KAZG – Wikipedia

Oldies radio station in Scottsdale, Arizona

KAZG (1440 AM) is a radio station broadcasting an oldies format. Licensed to Scottsdale, Arizona, United States, the station covers the Phoenix metropolitan area. KAZG is owned by Hubbard Broadcasting, Inc. and licensed to Phoenix FCC License Sub, LLC.[1] The station’s studios are located in North 52nd Street west of Papago Park and its AM transmitter is in Scottsdale. KAZG can also be heard on 92.7 FM via an FM translator and brands itself as “Oldies 92.7.”

Call letters[edit]

KAZG signed on in 1956 as KPOK (“Cowpoke”) in Scottsdale. Like many stations in the Phoenix area at the time, it originally ran a country-music format. KPOK became KWBY in 1961.

Beginning in 1964, AM 1440 was known as KDOT; it aired an adult-standards format until 1976, when it changed calls to KSGR (“K-Sugar”) to fit an oldies format. This lasted until 1978 when it became KOPA. Beginning in the 1960s, it simulcasted on FM 100.7, which continued under various formats and call letters until the mid-1990s.

The station was assigned the call letters KOPA on April 24, 1978. On September 1, 1980, the station changed its call sign to KXAM, and adopted an urban format. On March 25, 1982, they reverted to KOPA, then on February 19, 1996, to KSLX, and on April 1, 2001, to the current KAZG. For about a year in the mid-1990s, the format was CNN Headline News.[2]


KAZG currently programs an automated format of oldies from the 1960s and 1970s. Occasionally, the station will play only 1960’s music during “Super 60s Weekends” or only 1970’s music during “Super 70s Weekends”.

In 2018, Steve Goddard, a well-known local radio host, became the afternoon host for KAZG, bringing his two nationally syndicated radio shows, “The 70’s with Steve Goddard” and “Goddard’s Gold”, with him.[3] In 2021, KAZG began playing The Star-Spangled Banner every weekday at noon.

Steve Goddard’s local radio show can be heard every weekday from 3PM-7PM, “The 70’s with Steve Goddard” can be heard every Saturday morning from 7AM-10AM, and “Goddard’s Gold” can be heard every Sunday morning from 9AM-12PM.[4]


KAZG is popularly referred to as “The Lumberyard” or “Lumberyard 1440” due to the location of its transmitter, directly behind an actual lumber yard at the corner of 64th Street and Thomas Road in south Scottsdale. From this intersection, the transmitter building is accessible via a dirt path bordering the eastern side of the Salt River Project’s Crosscut Canal.[5]

The station transmits at 5,000 watts daytime, and is thus listenable throughout much of the Phoenix metro area. It has a single-tower, non-directional antenna.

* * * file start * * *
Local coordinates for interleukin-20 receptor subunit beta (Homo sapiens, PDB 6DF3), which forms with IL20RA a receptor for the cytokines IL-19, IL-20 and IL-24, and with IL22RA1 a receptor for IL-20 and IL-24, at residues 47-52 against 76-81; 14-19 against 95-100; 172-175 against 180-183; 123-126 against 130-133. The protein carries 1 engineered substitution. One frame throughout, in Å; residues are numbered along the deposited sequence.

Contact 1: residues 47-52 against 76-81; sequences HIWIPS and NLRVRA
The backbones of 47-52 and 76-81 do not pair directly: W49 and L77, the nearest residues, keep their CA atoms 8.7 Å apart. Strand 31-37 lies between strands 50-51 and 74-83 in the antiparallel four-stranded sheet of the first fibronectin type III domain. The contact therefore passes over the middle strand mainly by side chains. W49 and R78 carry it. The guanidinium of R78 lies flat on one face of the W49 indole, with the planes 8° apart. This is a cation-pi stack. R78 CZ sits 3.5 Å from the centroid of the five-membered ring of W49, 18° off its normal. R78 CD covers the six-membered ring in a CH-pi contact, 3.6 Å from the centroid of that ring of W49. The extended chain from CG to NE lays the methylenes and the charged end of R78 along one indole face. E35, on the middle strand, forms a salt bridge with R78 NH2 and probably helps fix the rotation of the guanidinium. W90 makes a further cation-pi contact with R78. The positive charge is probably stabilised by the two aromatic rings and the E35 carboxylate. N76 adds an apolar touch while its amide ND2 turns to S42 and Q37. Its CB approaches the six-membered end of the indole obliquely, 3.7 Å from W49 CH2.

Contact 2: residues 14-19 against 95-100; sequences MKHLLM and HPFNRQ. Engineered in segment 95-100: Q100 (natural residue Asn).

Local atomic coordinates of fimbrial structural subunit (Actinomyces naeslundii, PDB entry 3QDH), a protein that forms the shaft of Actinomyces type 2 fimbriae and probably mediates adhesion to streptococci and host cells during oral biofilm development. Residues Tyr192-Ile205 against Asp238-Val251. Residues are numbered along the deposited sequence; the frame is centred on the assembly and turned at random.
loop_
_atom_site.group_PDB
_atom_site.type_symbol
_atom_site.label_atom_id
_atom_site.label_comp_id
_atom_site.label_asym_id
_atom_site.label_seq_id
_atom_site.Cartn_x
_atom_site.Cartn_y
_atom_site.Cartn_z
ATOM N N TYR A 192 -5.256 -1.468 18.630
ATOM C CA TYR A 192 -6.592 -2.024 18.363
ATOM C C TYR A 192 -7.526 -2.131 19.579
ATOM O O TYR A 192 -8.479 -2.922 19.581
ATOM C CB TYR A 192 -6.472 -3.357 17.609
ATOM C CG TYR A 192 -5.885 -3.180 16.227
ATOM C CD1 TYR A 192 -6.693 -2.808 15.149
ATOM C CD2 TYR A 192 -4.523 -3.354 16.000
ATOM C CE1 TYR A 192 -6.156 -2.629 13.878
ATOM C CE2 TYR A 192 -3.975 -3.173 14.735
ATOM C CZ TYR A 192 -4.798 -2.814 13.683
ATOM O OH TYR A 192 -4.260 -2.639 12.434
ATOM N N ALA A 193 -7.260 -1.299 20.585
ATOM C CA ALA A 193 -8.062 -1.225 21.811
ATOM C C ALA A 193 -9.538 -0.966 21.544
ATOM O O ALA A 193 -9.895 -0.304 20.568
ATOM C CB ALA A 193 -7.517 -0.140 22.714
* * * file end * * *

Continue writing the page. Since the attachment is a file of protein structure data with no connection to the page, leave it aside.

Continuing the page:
Since AM 1440 was originally licensed as an AM daytimer before the Federal Communications Commission (FCC) abolished the designation, it had been required to turn off its transmitter at local sundown, and allowed to turn it back on at local sunrise. Although KAZG was now licensed by the FCC to transmit at 52 watts of power at night, former owner Sandusky Radio usually opted to turn off the transmitter, apparently to avoid the electricity expense of transmitting at such an unusable power level. On rare occasions, such as when it carried Arizona State baseball or University of Arizona football as an “overflow” station of KDUS, the station would switch to its nighttime power.

Radio observers liked to refer to the station’s regulator of sunrise/sunset power switches as the “lamp timer,” since the times of switching were irregular and tended to drift away from FCC specifications over time, as if the switches were driven by a cheap mechanical lamp timer.[6]

In March 2012, KAZG began transmitting at its fully licensed 52 watts of power during nighttime hours, becoming a 24/7 station for the first time in its history.[7] When the Sandusky Radio stations were purchased by Hubbard in 2013, this practice continued.

On January 25, 2016, KAZG rebranded as “Oldies 92.7” (the 92.7 in the branding is for FM translator K224CJ 92.7 FM Phoenix).[8] K224CJ had been independently owned and had simulcast several stations in its history. It was not until 2017 that Hubbard bought the translator for $1.8 million, setting a record for the highest sale price ever commanded by an FM translator.[9]


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